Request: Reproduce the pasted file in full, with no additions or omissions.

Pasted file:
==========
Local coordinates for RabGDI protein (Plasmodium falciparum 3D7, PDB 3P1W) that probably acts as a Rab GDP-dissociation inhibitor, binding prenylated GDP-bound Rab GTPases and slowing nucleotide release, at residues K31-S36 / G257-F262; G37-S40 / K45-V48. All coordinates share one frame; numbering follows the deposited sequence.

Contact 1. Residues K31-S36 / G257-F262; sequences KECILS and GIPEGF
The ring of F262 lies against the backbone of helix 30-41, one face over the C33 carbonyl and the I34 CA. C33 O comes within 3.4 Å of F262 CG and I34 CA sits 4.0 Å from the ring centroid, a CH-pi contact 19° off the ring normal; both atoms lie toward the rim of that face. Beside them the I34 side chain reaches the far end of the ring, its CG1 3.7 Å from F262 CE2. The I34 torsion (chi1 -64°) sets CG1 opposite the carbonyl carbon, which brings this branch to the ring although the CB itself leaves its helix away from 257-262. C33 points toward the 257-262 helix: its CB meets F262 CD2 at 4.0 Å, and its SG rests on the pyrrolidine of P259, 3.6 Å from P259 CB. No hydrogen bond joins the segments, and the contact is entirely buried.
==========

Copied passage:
Local coordinates for RabGDI protein (Plasmodium falciparum 3D7, PDB 3P1W) that probably acts as a Rab GDP-dissociation inhibitor, binding prenylated GDP-bound Rab GTPases and slowing nucleotide release, at residues K31-S36 / G257-F262; G37-S40 / K45-V48. All coordinates share one frame; numbering follows the deposited sequence.

Contact 1. Residues K31-S36 / G257-F262; sequences KECILS and GIPEGF
The ring of F262 lies against the backbone of helix 30-41, one face over the C33 carbonyl and the I34 CA. C33 O comes within 3.4 Å of F262 CG and I34 CA sits 4.0 Å from the ring centroid, a CH-pi contact 19° off the ring normal; both atoms lie toward the rim of that face. Beside them the I34 side chain reaches the far end of the ring, its CG1 3.7 Å from F262 CE2. The I34 torsion (chi1 -64°) sets CG1 opposite the carbonyl carbon, which brings this branch to the ring although the CB itself leaves its helix away from 257-262. C33 points toward the 257-262 helix: its CB meets F262 CD2 at 4.0 Å, and its SG rests on the pyrrolidine of P259, 3.6 Å from P259 CB. No hydrogen bond joins the segments, and the contact is entirely buried.